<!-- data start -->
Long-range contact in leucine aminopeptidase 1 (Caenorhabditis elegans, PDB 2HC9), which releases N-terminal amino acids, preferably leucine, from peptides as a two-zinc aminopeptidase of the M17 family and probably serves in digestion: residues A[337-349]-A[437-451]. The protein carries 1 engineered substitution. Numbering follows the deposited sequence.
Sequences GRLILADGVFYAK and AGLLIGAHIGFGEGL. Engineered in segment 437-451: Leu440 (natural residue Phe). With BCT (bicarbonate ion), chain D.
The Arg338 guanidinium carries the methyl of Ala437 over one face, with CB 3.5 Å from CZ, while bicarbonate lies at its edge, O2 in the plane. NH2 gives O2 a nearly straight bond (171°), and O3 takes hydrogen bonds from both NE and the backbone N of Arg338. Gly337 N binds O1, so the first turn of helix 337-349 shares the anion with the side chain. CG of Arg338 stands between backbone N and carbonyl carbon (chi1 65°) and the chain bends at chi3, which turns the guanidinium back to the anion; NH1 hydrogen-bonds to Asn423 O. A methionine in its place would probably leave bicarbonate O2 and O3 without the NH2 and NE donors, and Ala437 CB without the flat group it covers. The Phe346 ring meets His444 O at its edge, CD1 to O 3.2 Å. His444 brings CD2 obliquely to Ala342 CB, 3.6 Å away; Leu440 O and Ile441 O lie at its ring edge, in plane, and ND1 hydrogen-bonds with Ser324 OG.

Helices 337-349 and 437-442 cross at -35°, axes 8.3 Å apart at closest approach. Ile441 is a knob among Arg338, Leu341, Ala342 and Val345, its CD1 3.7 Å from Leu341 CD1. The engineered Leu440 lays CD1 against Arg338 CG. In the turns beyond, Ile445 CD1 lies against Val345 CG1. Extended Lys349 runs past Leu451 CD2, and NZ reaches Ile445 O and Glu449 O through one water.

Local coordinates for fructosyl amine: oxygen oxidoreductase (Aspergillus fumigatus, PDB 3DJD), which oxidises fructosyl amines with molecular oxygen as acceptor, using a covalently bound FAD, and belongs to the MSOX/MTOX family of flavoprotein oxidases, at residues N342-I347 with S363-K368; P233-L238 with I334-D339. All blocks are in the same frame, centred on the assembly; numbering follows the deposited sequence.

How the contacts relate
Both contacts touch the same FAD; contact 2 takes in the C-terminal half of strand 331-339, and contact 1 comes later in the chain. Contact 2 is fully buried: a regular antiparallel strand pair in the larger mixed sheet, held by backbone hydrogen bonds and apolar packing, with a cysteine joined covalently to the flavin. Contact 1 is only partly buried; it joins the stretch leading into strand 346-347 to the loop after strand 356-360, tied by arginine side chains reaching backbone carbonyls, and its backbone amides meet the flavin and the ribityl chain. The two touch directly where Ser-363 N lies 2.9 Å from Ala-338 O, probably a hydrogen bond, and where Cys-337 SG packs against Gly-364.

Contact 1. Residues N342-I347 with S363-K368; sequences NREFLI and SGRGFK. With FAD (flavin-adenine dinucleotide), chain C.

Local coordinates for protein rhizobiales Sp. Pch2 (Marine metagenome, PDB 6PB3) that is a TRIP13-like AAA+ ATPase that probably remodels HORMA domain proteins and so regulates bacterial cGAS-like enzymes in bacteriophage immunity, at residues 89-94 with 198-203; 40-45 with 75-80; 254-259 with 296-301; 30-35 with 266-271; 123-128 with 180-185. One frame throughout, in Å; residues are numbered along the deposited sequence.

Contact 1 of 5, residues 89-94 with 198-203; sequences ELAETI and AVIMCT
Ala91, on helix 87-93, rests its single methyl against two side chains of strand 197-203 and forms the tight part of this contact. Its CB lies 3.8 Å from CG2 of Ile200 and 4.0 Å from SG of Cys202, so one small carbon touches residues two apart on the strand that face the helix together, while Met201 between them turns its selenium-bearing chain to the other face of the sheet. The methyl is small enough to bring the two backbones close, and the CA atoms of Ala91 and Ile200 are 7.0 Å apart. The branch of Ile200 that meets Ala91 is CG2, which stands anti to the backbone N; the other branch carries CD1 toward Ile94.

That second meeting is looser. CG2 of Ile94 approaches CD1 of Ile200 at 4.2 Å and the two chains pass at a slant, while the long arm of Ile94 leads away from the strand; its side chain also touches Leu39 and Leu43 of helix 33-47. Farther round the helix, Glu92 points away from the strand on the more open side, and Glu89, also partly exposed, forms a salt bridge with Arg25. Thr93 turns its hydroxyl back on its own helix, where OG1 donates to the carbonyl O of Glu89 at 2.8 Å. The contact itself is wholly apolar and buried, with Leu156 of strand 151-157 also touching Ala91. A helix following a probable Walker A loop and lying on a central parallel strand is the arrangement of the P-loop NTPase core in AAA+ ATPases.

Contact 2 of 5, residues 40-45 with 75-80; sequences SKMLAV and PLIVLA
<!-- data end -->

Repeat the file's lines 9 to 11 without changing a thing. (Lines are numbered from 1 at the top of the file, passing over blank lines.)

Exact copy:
Local coordinates for protein rhizobiales Sp. Pch2 (Marine metagenome, PDB 6PB3) that is a TRIP13-like AAA+ ATPase that probably remodels HORMA domain proteins and so regulates bacterial cGAS-like enzymes in bacteriophage immunity, at residues 89-94 with 198-203; 40-45 with 75-80; 254-259 with 296-301; 30-35 with 266-271; 123-128 with 180-185. One frame throughout, in Å; residues are numbered along the deposited sequence.

Contact 1 of 5, residues 89-94 with 198-203; sequences ELAETI and AVIMCT
Ala91, on helix 87-93, rests its single methyl against two side chains of strand 197-203 and forms the tight part of this contact. Its CB lies 3.8 Å from CG2 of Ile200 and 4.0 Å from SG of Cys202, so one small carbon touches residues two apart on the strand that face the helix together, while Met201 between them turns its selenium-bearing chain to the other face of the sheet. The methyl is small enough to bring the two backbones close, and the CA atoms of Ala91 and Ile200 are 7.0 Å apart. The branch of Ile200 that meets Ala91 is CG2, which stands anti to the backbone N; the other branch carries CD1 toward Ile94.